Crime and Punishment

Then followed four years of penal servitude, spent in the company of common criminals in Siberia, where he began the “Dead House,” and some years of service in a disciplinary battalion.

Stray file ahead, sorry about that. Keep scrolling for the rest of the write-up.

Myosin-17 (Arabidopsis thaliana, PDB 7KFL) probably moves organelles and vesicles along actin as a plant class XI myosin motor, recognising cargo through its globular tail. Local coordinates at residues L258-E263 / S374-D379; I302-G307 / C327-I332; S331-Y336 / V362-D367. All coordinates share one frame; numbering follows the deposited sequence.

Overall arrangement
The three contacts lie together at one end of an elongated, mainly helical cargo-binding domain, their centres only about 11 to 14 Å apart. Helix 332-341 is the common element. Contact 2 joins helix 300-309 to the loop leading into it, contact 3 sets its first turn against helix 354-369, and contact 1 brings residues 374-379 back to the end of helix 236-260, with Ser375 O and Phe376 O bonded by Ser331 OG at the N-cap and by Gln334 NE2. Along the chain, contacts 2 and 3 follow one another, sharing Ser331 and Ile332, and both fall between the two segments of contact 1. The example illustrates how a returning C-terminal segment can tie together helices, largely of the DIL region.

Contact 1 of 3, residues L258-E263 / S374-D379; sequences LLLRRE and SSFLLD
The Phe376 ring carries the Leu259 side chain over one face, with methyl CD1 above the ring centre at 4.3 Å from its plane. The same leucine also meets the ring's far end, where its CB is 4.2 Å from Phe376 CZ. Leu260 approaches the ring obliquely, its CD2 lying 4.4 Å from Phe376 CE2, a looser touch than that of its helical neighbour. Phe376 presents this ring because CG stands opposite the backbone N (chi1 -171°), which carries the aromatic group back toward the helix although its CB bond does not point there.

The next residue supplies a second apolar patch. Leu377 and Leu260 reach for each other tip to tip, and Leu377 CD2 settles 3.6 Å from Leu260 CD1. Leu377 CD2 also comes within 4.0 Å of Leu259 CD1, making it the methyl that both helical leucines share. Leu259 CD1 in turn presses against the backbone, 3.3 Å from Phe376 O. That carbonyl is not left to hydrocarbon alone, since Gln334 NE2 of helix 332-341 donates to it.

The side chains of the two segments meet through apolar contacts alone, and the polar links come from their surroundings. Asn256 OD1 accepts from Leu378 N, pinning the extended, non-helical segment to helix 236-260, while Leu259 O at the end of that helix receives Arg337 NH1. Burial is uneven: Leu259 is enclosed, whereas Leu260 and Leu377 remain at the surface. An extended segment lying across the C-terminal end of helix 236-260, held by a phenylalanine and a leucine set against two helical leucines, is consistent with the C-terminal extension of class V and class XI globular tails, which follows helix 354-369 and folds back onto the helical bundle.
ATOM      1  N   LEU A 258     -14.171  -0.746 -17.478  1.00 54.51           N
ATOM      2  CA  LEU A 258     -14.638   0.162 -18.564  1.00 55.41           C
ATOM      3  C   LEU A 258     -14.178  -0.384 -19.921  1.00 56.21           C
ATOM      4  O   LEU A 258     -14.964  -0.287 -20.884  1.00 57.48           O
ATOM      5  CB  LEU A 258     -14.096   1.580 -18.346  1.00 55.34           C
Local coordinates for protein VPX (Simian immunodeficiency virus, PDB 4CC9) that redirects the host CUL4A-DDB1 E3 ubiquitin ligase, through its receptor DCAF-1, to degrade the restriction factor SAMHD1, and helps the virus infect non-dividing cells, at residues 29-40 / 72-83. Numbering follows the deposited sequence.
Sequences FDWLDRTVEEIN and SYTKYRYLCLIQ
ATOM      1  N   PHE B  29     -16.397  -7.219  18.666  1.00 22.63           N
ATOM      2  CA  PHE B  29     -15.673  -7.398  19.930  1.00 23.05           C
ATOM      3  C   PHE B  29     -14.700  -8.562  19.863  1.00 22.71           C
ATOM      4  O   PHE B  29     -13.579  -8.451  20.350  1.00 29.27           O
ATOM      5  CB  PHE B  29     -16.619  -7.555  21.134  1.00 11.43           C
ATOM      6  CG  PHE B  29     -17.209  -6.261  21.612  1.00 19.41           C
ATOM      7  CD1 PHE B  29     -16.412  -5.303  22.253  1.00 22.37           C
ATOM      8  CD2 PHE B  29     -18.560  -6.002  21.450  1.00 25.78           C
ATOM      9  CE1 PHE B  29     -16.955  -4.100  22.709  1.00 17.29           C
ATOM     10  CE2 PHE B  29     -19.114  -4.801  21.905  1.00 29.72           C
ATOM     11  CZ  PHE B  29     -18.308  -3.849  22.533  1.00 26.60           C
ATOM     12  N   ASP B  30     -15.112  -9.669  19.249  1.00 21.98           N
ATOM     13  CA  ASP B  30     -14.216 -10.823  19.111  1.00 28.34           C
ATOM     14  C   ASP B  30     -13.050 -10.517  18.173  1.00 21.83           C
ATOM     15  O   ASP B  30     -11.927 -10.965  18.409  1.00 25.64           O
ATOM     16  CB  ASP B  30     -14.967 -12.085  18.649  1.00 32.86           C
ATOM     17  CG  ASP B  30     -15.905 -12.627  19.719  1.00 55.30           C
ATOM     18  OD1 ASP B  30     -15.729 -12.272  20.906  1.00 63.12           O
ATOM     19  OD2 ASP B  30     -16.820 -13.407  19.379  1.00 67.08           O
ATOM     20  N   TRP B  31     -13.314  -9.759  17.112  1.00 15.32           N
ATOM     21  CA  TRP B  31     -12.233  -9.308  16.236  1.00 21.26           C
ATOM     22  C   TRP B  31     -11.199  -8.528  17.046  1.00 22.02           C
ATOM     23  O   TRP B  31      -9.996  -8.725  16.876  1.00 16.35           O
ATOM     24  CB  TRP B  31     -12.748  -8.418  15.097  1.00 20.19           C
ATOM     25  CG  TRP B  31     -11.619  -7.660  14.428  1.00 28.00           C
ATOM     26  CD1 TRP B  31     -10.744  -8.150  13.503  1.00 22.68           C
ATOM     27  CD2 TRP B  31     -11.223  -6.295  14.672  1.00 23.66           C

He had shown signs of some obscure nervous disease before his arrest and this now developed into violent attacks of epilepsy, from which he suffered for the rest of his life. The fits occurred three or four times a year and were more frequent in periods of great strain. In 1859 he was allowed to return to Russia. He started a journal—“Vremya,” which was forbidden by the Censorship through a misunderstanding. In 1864 he lost his first wife and his brother Mihail. He was in terrible poverty, yet he took upon himself the payment of his brother’s debts. He started another journal—“The Epoch,” which within a few months was also prohibited.

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